KNUT Wants Public School Parents to Finance Education Through New Tax
If a teachers union‘s plan to implement a new education levy to fund public education is adopted, you will pay a greater proportion of your income to the taxman.
Wednesday, the Kenya National Union of Teachers (Knut) submitted a proposal to the Presidential Working Group on Education Reforms (PWPER), which is soliciting public reactions.
It is expected to elicit substantial opposition from an already heavily burdened populace.
Collins Oyuu, the secretary-general of the union, stated that the current funds allocated to education are insufficient and that all working Kenyans should have an undetermined portion of their earnings deducted for the education fund.
The union recommended that the PWPER finalize the operational specifics of such a levy. Mr. Oyuu stated that the gasoline, insurance, and hotel levy model may be adopted.
“The problem, even with Competency Based Curriculum is funding. The funds should be channeled to an independent body with a national board of 11 representatives from the regions.
“The board should have representations from teachers, Unions and parents and should have management at the county level.” Mr Oyuu said,.
Oyuu said that capitation to schools should not be uniform, but rather based on the socioeconomic status of the communities in which the schools are located.
He spoke at the Knut offices in Nairobi when union officials hosted the delegation led by Prof. Raphael Munavu, the team’s chair.
The presentation from the Kenya Union of Post-Primary Teachers (Kuppet) to the working group also centered on education funding.
The union advocated increasing the education sector’s budgetary allocation from the current 25.9 percent of the national budget to approximately 30 percent.
This proposal will be met with an immediate response from the government, stating that various other sectors are competing for these money. The secretary-general of Kuppet, Akello Misori, remarked that such mechanical replies disregard the significant contribution of the education sector to our country.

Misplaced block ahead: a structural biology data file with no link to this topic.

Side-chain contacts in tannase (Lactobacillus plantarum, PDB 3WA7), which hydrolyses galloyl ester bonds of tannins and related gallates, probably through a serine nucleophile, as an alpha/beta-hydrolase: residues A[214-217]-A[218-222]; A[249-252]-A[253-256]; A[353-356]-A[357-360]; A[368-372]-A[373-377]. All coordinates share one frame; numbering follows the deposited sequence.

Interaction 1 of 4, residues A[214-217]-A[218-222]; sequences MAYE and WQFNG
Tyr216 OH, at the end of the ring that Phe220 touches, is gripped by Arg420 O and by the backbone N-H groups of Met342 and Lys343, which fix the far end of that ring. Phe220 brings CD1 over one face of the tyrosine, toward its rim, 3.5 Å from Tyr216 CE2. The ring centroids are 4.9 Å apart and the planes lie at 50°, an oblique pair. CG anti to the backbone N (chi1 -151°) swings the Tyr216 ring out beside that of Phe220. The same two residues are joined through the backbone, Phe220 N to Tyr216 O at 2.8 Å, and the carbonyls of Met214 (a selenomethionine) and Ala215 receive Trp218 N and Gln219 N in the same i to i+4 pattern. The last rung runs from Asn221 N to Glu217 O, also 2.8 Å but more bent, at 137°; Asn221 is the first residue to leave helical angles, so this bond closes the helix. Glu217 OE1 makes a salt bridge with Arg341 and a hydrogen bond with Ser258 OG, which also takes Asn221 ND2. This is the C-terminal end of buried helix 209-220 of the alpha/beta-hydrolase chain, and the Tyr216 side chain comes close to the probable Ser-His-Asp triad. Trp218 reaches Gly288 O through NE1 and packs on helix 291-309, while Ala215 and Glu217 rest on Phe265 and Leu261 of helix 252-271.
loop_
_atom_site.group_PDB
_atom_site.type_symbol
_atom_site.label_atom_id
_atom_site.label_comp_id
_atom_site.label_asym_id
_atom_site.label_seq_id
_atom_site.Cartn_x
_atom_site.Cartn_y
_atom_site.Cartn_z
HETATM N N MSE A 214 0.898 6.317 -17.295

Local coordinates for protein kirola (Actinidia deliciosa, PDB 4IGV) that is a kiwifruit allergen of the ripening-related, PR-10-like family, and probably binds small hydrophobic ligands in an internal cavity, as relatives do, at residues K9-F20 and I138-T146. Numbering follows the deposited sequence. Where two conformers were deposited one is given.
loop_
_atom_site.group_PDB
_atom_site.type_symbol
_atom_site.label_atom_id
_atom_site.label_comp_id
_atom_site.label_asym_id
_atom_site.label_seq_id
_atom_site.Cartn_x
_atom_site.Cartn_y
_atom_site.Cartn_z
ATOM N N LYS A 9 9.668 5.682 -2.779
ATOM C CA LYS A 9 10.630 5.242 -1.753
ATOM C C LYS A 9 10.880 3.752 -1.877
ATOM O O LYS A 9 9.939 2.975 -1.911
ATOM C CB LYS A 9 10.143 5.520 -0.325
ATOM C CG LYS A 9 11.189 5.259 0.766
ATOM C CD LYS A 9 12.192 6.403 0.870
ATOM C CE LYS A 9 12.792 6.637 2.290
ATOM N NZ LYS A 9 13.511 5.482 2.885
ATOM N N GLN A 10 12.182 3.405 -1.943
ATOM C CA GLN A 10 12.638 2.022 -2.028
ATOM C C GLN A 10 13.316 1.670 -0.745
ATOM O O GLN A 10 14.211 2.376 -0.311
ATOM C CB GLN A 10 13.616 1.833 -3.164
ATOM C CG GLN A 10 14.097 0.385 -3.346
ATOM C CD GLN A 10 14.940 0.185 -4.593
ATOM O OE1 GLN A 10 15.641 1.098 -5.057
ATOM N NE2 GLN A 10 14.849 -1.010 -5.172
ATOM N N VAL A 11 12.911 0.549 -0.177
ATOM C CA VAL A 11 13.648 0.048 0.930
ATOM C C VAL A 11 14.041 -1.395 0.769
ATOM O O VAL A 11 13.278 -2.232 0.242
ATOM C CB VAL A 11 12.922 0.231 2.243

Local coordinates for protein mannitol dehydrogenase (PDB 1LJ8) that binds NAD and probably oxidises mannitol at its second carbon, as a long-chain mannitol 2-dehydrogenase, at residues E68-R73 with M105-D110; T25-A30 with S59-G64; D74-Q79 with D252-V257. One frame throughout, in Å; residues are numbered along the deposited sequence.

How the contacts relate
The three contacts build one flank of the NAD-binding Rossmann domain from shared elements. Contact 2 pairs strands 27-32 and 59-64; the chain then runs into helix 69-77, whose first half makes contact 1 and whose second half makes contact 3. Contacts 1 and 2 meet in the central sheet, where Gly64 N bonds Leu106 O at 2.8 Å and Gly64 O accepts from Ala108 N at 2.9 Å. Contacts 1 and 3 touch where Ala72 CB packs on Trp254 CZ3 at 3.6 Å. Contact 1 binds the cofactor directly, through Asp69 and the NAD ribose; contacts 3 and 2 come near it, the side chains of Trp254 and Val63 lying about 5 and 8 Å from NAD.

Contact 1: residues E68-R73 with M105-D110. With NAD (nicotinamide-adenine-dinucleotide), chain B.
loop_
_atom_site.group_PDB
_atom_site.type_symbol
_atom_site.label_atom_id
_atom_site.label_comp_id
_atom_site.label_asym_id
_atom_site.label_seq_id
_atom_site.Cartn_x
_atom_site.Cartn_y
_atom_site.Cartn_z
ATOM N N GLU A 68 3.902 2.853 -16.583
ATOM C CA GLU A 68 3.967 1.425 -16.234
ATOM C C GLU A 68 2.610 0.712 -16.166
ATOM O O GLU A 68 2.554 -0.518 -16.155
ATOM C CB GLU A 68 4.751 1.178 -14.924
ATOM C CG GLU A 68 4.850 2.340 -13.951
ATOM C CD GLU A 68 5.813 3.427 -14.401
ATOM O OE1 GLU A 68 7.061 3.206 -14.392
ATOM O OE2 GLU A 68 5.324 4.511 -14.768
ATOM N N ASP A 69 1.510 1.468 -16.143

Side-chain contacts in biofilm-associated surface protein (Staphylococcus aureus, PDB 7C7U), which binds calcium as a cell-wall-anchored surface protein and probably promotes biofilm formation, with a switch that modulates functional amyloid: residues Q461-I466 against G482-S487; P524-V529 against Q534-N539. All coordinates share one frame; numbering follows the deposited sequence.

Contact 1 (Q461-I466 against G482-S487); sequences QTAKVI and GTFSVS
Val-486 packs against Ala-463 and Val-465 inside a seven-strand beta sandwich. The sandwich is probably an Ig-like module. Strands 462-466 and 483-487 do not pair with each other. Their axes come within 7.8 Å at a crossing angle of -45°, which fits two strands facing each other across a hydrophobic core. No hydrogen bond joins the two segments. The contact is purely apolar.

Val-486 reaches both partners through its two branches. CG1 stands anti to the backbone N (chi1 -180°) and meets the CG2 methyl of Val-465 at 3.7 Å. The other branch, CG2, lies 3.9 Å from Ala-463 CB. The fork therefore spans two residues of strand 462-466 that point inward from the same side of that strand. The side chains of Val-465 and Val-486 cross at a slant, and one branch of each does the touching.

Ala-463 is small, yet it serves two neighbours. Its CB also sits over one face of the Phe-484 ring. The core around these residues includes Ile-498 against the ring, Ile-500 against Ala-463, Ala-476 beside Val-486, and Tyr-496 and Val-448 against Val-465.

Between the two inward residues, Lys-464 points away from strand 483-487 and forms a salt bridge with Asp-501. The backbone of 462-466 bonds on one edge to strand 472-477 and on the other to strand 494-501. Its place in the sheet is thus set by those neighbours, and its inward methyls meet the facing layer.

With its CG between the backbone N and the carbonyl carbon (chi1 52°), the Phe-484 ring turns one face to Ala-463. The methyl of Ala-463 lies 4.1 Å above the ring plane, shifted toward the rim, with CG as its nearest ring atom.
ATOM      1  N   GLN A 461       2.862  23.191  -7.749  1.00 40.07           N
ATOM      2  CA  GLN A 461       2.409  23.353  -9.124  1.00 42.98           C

He referred to the existing allotment as “a drop in the ocean” and urged the legislature to allot more funds to alleviate the load on parents. Since the rollout of the competency-based curriculum, the cost of schooling has been a major issue for many parents (CBC).
“Education is a public good, and we cannot dispute it more. The government should provide learning resources so that all counties enjoy equity and equality. Mr. Misori stated that a working group can determine the appropriate budget mix to support education.
Knut and Kuppet expressed views on the location of Junior High School that were diametrically opposed (JSS). Kuppet stated that only secondary schools have the facilities and personnel to manage the curriculum content for JSS, but Knut wanted the new segment to match the primary school framework. Mr. Oyuu recommended renaming the JSS to intermediate school.
“Unless anyone is coming from the moon, only secondary schools have the human resources, libraries, laboratories and more importantly the culture for JSS. Teachers at that level are trained to deal with adolescents, whose onset starts at thirteen years, and sometimes even at twelve years,” Mr Misori said.
However, the two unions agreed that boarding schools must be phased down in favor of day schools. In addition, they decided to realign pre-service teacher education with the CBC.
“Capacity building of teachers is very essential for effective implementation of the CBC and achieving quality education. It enriches teachers with knowledge in the designs for the new system of learning and pedagogy,” Mr Misori said.